The current global quarantine reveals a weakened of the panoptical model, a lack of capacity of the states to keep discipline and order among their populations. However, the emergence of new trends and devices suggest that a new architectural power design is in the making: an omniopticon model. This model offers the same disciplinary advantages of the Bentham’s design, yet it is designed in a virtual space. In this model everybody can be seen, heard, localized, measured and predicted without the necessity of towers, walls, windows, or watchdogs. As in the panoptical model, it doesn’t matter who exercises power, or even if there is someone actually watching: the discipline is internalized by fear.

However, two differences can be identified. First, this new model is not limited to the actual existence of institutions or physical spaces that discipline individuals. It is diluted around us; we contribute to it every day through our digital traces, our physical movements, eye blinks, and heartbeats. It can be anywhere in the world at any time and therefore it cannot be contained or driven by limited entities as the modern states. We are facing the emergence of a global structure of power with no modern political entity capable of controlling it.

Secondly, the Bentham’s ideal model guaranteed that the watchman position is held by any individual and therefore anyone outside the panopticon could supervise the watchman. A form of accountability to prevent a tyranny. In the omniopticon, the feature of accountability is replaced by automation led by big data and artificial intelligence technologies. No human can hold the position of the watcher, neither can they supervise something they don’t understand. As in the quarantines of the 17th century, this new disciplinary model that is taking over will lock all of us (the watchdogs included) in our cells, leave the keys outside the doors, and will leave no-one to reopen them afterwards.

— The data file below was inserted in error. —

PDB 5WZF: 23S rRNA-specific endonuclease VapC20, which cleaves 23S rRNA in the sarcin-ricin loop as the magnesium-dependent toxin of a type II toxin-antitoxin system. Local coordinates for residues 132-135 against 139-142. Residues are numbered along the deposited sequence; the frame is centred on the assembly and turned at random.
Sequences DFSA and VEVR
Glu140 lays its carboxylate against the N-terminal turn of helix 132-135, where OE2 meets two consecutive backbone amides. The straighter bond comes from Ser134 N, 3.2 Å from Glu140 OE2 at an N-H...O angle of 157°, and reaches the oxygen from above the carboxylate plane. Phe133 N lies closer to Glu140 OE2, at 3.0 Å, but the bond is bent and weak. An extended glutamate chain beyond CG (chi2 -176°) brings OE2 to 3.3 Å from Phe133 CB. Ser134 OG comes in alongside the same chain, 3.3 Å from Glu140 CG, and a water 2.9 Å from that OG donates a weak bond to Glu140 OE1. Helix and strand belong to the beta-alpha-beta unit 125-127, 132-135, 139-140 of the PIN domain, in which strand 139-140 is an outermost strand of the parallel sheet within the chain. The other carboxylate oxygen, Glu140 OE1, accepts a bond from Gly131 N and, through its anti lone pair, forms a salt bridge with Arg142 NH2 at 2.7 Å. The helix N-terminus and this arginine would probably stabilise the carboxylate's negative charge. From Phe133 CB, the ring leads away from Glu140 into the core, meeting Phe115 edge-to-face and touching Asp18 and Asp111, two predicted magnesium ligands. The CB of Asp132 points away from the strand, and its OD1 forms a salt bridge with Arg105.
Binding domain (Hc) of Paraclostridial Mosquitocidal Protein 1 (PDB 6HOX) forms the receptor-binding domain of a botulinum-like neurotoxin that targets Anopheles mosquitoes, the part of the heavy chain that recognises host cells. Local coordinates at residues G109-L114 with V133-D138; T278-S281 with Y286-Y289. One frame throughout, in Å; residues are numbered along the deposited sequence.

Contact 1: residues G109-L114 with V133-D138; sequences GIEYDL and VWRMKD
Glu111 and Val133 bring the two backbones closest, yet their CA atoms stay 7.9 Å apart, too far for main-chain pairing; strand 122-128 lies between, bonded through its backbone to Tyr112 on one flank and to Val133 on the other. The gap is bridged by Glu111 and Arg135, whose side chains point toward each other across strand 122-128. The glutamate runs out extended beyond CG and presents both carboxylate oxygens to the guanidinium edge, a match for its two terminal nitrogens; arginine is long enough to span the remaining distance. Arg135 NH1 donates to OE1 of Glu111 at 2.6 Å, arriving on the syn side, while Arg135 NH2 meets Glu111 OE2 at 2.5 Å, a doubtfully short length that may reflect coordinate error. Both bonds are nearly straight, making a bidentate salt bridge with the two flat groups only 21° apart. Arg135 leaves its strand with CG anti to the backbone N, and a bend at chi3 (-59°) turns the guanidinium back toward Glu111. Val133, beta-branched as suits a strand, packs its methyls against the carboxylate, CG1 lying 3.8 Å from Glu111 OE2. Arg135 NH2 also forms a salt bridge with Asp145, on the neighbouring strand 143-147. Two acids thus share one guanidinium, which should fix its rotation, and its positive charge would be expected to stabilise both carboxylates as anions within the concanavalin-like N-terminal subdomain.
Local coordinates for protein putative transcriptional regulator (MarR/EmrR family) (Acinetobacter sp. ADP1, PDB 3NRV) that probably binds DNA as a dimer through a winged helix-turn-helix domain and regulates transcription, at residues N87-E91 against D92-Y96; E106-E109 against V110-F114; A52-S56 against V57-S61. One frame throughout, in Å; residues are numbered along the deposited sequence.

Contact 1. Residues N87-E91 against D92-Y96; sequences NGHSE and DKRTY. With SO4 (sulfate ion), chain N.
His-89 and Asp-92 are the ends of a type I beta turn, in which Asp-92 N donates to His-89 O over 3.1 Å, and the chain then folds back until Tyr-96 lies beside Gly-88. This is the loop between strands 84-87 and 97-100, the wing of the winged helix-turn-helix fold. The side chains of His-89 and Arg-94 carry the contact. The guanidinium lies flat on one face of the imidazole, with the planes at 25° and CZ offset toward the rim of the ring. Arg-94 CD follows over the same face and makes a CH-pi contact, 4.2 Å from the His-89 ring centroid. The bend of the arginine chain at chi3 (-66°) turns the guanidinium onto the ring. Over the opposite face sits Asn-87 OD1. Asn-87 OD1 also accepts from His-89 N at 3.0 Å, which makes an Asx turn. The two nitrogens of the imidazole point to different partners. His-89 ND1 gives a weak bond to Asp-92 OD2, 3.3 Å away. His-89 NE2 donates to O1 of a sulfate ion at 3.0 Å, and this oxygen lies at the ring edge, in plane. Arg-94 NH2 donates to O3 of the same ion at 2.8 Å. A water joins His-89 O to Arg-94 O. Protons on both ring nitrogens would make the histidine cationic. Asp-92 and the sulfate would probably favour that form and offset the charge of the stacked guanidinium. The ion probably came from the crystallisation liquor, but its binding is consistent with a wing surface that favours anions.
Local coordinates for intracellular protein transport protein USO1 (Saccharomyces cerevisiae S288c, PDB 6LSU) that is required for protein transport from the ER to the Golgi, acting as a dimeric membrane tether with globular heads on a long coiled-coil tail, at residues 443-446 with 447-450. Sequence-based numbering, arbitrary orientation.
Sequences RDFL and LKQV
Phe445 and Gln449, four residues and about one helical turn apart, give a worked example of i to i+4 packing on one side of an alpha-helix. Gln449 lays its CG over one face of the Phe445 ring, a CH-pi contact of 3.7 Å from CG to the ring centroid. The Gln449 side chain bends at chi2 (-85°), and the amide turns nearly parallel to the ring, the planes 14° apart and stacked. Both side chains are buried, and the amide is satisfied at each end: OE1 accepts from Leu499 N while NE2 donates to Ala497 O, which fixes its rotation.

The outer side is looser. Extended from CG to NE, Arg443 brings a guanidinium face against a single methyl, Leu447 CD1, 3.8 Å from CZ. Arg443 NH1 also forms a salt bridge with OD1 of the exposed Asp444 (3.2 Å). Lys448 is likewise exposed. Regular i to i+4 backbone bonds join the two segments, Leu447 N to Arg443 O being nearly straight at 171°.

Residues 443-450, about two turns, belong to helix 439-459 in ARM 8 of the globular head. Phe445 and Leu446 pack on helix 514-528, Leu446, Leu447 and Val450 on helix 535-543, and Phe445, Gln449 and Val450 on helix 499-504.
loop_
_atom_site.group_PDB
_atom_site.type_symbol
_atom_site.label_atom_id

[1] Green allows individuals to travel relatively freely, yellow confines individuals to their homes for isolation, while red indicates individuals with a confirmed COVID-19 case who should be in quarantine.
[2] This comprises medical records, travel history records, and information regarding being in contact with someone diagnosed with COVID-19.
Bentham, Jeremy. 1995. Jeremy Bentham: The Panopticon Writings. Edited by Miran Bozovic. London: Verso.